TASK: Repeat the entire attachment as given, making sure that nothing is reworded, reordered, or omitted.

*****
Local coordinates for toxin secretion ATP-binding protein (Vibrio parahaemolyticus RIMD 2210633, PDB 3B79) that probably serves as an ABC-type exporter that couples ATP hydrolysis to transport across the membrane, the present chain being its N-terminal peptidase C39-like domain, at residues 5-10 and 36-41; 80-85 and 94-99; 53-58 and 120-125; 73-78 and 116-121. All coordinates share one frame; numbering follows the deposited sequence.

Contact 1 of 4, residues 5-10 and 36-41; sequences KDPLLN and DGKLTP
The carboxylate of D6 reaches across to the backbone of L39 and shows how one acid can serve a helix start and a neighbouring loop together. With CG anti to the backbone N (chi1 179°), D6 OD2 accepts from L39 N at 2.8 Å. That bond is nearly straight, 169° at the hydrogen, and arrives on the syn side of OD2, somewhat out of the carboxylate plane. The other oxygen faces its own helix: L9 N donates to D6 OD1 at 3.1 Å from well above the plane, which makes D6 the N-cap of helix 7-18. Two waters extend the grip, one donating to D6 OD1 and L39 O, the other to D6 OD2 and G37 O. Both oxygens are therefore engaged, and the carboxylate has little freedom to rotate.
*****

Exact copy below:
Local coordinates for toxin secretion ATP-binding protein (Vibrio parahaemolyticus RIMD 2210633, PDB 3B79) that probably serves as an ABC-type exporter that couples ATP hydrolysis to transport across the membrane, the present chain being its N-terminal peptidase C39-like domain, at residues 5-10 and 36-41; 80-85 and 94-99; 53-58 and 120-125; 73-78 and 116-121. All coordinates share one frame; numbering follows the deposited sequence.

Contact 1 of 4, residues 5-10 and 36-41; sequences KDPLLN and DGKLTP
The carboxylate of D6 reaches across to the backbone of L39 and shows how one acid can serve a helix start and a neighbouring loop together. With CG anti to the backbone N (chi1 179°), D6 OD2 accepts from L39 N at 2.8 Å. That bond is nearly straight, 169° at the hydrogen, and arrives on the syn side of OD2, somewhat out of the carboxylate plane. The other oxygen faces its own helix: L9 N donates to D6 OD1 at 3.1 Å from well above the plane, which makes D6 the N-cap of helix 7-18. Two waters extend the grip, one donating to D6 OD1 and L39 O, the other to D6 OD2 and G37 O. Both oxygens are therefore engaged, and the carboxylate has little freedom to rotate.